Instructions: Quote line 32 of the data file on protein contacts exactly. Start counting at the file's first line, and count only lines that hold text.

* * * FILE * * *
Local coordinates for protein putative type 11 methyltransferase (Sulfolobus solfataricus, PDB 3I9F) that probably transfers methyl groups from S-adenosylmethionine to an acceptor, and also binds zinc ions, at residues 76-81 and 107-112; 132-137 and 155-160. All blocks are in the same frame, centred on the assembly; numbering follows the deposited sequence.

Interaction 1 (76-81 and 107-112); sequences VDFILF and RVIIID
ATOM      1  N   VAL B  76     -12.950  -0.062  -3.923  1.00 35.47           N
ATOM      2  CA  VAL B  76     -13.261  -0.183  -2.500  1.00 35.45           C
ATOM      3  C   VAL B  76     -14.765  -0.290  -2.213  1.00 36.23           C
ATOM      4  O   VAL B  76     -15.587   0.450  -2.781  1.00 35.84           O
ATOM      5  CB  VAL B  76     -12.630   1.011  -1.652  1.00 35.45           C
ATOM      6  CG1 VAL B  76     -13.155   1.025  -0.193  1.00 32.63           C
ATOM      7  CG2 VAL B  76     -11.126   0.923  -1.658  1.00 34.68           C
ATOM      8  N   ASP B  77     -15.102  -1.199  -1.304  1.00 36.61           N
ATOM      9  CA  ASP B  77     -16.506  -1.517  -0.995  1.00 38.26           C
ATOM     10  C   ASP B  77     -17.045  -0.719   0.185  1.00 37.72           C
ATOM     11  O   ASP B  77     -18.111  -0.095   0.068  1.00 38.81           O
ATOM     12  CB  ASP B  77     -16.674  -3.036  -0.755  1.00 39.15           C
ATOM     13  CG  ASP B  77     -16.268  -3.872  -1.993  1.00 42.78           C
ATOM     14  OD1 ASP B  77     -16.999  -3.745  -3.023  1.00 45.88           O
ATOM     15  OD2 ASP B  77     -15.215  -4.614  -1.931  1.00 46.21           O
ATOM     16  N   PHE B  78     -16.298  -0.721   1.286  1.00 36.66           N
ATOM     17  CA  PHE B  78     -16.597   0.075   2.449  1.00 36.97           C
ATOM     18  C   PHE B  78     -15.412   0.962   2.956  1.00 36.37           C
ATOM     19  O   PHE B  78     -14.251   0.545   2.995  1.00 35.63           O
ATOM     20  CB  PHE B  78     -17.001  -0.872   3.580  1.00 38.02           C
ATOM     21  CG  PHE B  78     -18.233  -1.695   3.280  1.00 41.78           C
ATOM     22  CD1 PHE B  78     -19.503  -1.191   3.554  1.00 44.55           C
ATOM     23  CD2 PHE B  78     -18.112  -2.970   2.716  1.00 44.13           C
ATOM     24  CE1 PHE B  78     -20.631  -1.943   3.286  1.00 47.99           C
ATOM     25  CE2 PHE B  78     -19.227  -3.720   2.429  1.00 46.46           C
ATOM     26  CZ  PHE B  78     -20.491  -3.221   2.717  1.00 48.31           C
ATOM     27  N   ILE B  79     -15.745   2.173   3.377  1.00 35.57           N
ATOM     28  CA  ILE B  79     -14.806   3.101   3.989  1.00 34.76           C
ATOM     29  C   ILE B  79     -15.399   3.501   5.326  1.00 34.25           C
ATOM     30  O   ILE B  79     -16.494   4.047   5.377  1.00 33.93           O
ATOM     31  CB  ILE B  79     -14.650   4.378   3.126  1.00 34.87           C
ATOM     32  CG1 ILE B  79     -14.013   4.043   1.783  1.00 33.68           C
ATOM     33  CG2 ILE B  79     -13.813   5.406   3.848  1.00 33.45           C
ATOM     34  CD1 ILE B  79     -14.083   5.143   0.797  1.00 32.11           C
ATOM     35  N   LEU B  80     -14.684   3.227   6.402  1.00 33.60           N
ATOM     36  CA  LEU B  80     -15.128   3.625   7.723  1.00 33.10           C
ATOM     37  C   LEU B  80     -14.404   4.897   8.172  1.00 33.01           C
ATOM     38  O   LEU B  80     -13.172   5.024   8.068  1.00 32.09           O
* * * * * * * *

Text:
ATOM     30  O   ILE B  79     -16.494   4.047   5.377  1.00 33.93           O